The toughest part about making a decision is dealing with the unknown. This leads many people to put off making important decisions altogether, and simply freeze with inaction.
Columbia Business School Professor Sheena Iyengar — who wrote The Art of Choosing and gave a popular TED talk on decision making — takes a closer look at this phenomenon in a new paper, "Eternal Quest for The Best" published in the Journal of Consumer Research.
Along with Stanford Professor Baba Shiv and Wharton Business School's Cassie Mogilner, Iyengar analyzes how having all options presented at once (or "simultaneously") differs from encountering them sequentially. They found that it's a lot easier to make a decision in the first scenario. For example, when you're shopping for shoes at Zappos.com, you have the ability to compare and contrast options immediately.
It's a lot harder, and more stressful, when you encounter options sequentially over time. In that instance, you're dealing with imperfect information. Should you wait for a better option? Or just go with it? This scenario explains why it can be especially difficult to make hiring decisions and choose a life partner; choosers often encounter the strong emotions of hope and regret. If we're not careful, focusing too much on the unknown (or un-chosen) can lead to deep dissatisfaction. The researchers write:
"This feeling of hope undermines how choosers subsequently experience their selected option, resulting in lower satisfaction and commitment levels. Sequential choosers consequently exhibit lower outcome satisfaction regardless of which option they choose, whether sequentially passed-up options remain available, and whether they have equivalent option information to simultaneous choosers. Thus, enjoying the most satisfaction from one’s choice might require being willing to give up the eternal quest for the best."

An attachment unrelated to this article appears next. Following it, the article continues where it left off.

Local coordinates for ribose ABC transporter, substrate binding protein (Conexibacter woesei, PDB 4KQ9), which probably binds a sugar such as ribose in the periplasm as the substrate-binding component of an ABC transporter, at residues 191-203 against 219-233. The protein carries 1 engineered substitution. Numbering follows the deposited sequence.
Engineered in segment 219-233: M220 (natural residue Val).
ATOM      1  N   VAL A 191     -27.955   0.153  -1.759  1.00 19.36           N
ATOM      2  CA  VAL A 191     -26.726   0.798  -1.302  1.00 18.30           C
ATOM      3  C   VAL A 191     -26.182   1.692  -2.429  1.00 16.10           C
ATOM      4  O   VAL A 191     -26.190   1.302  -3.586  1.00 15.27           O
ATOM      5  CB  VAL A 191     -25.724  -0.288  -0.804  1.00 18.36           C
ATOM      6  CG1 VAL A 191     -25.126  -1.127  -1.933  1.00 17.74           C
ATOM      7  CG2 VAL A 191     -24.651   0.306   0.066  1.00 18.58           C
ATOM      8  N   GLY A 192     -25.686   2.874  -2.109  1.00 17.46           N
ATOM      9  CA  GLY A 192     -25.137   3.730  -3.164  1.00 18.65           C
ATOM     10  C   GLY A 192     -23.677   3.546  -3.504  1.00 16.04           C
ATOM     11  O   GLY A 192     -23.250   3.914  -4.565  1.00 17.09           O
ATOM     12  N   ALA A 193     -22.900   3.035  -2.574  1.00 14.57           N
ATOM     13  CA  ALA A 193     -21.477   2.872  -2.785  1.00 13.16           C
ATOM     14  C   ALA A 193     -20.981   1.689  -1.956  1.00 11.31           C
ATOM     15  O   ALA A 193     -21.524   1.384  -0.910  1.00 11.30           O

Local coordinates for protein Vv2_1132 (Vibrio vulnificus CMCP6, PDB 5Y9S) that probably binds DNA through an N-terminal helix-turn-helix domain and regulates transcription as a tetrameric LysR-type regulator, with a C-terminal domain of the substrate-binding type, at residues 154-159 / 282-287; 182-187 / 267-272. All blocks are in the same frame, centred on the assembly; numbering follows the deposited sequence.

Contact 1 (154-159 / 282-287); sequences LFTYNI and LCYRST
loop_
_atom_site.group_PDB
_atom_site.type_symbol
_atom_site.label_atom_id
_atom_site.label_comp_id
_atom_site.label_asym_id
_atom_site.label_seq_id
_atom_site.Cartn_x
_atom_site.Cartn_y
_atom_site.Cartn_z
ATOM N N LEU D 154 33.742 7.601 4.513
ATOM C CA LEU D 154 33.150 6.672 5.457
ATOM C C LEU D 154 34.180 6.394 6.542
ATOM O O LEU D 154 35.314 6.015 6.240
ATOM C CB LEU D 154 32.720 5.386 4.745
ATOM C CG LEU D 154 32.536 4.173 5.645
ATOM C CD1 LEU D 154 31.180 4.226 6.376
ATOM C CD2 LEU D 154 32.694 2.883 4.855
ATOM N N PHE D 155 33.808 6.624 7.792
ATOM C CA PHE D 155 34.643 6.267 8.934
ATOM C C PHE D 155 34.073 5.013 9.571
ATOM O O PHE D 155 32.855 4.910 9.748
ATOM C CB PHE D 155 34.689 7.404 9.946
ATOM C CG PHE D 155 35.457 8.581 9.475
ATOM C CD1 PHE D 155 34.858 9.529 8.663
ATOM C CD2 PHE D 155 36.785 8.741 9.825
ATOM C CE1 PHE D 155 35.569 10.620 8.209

Instead of focusing on missed opportunities, it's better to make a decision and stick with it.
Iyengar and the researchers performed three experiments that validate this statement. In one, they asked 87 participants to rate several different types of chocolate in the Wharton Behavioral Lab. Some had to deal with a higher cognitive load (they were given some information to remember while testing the chocolate), and the entire group was split between either trying the chocolate sequentially or simultaneously.
They found that those who tried the chocolates sequentially — without knowledge of what was next — were less satisfied in the end, and more likely to change their minds about their top choice. "Not only are sequential choosers more likely to feel hope than simultaneous choosers, but it is this yearning for a better option that we predict reduces sequential choosers’ satisfaction with whatever option they select," says the paper. "This is because people’s satisfaction with their chosen option depends less on the objective merits of that option and more on how well that option fares against alternatives—real or imagined."
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